The Litigation Committee or, Why You Shouldn't Have All Owners Vote On a Settlement Proposal
A colleague of mine recently shared a story where a file he inherited had a Condominium Board reluctantly continuing litigation against a Developer. Some time ago the Developer had formally offered a settlement proposal, and this proposal had been put to the owners for a vote. The Board tended to think it was a good idea to accept the settlement proposal, but the owners rejected it. Now they are continuing litigation after spurring the chance to pocket some money and put this behind them.
Condominium Boards may think that it is fair that the owners should get a voice in accepting or rejecting any settlement proposal, particularly a settlement in an action against and developer or contractor involving expensive repair of deficiencies. After all, each owner is a shareholder in the Corproation and the result of the litigation affects their interests. However, I’m here to tell you that this is a bad idea. Unless you live in a very small condominium project such as a 4-plex, a small sub-set of owner should handle all matters dealing with any large-scale litigation.
To understand why, consider the following scenario.
The Condominium discovers that there is building envelope leaking issues that is going to require remediation in the amount of approximately $1 million. They sue the developer over these deficiencies, and in the course of litigation the developer offers a settlement of $600,000.00. This is put to the owners, and they might feel that this is well under what they should be entitled to. After all, the mediation is going to cost them a million dollars. Why should they settle for any less than that?
Well, there may be several reasons why the Condominium may want to settle for a lot less than the full amount of the claim. There might be issues with limitations such that the developer might have a complete defence to the claim and are not liable for anything. There also might be issues with the developer being a shell company or having limits of insurance that are well under the amount of the claim, making collecting upon a judgment an issue. There might also be an issue with the Corporation not taking reasonable steps to mitigate the damage by conducting repairs sooner, as if they did so the cost of repair would be much less. Last, even if the Corporation has a very strong case, they are going to take years of costly litigation including questioning, hiring experts and trial in order to get any sort of Judgment in this matter. In short, there are several reasons why it might be advantageous for a Corporation to accept the settlement, but those reasons might be complicated and require a fair bit of analysis and explanation.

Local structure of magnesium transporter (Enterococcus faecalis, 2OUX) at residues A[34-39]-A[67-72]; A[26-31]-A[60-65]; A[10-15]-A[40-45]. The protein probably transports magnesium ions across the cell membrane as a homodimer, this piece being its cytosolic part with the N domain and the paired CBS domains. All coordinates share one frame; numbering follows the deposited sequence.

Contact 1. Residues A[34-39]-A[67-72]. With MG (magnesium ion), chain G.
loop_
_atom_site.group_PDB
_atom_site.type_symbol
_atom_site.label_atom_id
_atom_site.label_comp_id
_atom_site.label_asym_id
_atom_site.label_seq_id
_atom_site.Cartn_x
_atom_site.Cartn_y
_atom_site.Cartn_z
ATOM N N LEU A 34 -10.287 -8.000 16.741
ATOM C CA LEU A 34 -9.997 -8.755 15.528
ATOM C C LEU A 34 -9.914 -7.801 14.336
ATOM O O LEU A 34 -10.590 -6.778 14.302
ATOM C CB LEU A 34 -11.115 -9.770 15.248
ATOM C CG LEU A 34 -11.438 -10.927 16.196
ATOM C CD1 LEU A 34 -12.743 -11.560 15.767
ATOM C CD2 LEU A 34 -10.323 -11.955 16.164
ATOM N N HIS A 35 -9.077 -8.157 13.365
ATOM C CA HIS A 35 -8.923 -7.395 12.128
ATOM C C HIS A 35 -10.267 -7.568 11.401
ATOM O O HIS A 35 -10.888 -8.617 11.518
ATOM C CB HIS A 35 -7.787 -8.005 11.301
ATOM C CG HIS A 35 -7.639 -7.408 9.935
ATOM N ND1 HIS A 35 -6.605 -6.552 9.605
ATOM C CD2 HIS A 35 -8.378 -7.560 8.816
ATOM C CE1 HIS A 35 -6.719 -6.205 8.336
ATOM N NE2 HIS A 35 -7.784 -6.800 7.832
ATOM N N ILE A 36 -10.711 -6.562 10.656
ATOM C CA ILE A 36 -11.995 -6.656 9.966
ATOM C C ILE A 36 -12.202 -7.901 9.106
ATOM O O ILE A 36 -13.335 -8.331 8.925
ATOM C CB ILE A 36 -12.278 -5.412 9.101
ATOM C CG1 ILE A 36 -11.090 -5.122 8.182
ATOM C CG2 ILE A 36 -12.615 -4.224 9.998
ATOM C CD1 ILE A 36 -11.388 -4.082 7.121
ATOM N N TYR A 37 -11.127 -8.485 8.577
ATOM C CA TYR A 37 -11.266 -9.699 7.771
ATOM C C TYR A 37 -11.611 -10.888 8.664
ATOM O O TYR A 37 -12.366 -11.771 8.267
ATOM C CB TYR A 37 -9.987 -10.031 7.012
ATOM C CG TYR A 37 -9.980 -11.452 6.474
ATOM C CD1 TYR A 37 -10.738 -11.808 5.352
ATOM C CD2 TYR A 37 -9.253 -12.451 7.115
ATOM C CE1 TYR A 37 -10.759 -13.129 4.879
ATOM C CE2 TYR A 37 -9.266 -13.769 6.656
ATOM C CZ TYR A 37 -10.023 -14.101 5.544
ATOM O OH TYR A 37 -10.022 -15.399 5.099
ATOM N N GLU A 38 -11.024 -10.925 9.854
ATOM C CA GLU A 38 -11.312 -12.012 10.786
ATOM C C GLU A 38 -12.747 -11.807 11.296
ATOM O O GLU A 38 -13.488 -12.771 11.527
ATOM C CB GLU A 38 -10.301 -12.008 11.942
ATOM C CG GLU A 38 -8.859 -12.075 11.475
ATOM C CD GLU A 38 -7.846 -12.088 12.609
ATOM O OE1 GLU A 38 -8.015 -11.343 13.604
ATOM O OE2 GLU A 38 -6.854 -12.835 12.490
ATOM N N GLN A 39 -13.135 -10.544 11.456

The above should illustrate that deciding whether to make or accept a settlement offer, or taking any steps in a lawsuit, requires the weighing of several factors. You’ll need to have a comprehensive understanding of all the facts and even delve into legal concepts which might be difficult to understand (if you ever want to feel needlessly confused, just Google “doctrine of pure economic loss"). That is not to say this is an impossible taks, and in my experience most Condominium Board members can get an intuitive grasp of legal issues at play if they are explained to them properly and they have the chance to ask questions. It is one thing, however, to explain this to a small group of Board members who are up-to-date on the status of the legal action; it is quite another to explain this to a large group of owners who may or may not know the history.
My typical recommendation to Condominium Corporations when dealing with big litigation matters like developer deficiencies is to appoint a litigation committee of three members. This committee should be delegated unfettered discretion to settle matters by the Board and make decisions in the litigation. The litigation committee members can focus on the litigation and should not be expected to contribute to other Board business to the same extent as the remaining members, who should be expected to pick up a little of the slack given the commitment that the litigation committee may entail. I find three to be the ideal number as there's always a tie-breaking vote if decisions have to be made, and it is small enough so that if each member takes the time to familiarize himself or herself with the action and the issues they should be able to understand what is in play and make informed decisions when the time comes.
This is not to say that the ownership shouldn't be apprised of the litigation. I recommend giving status reports to the owners when each major step occurs in the litigation and a general update on the status at each AGM (being careful not to give away any strategy or privileged information as you have to assume that the opposing side may get their hands on the report). However the major decisions in the litigation should not be put to the ownership at large, and the best response to any owner who is taking a very close interest in the litigation would be to invite them to put their name forward at the next AGM to be a Board member and volunteer their services for the litigation committee.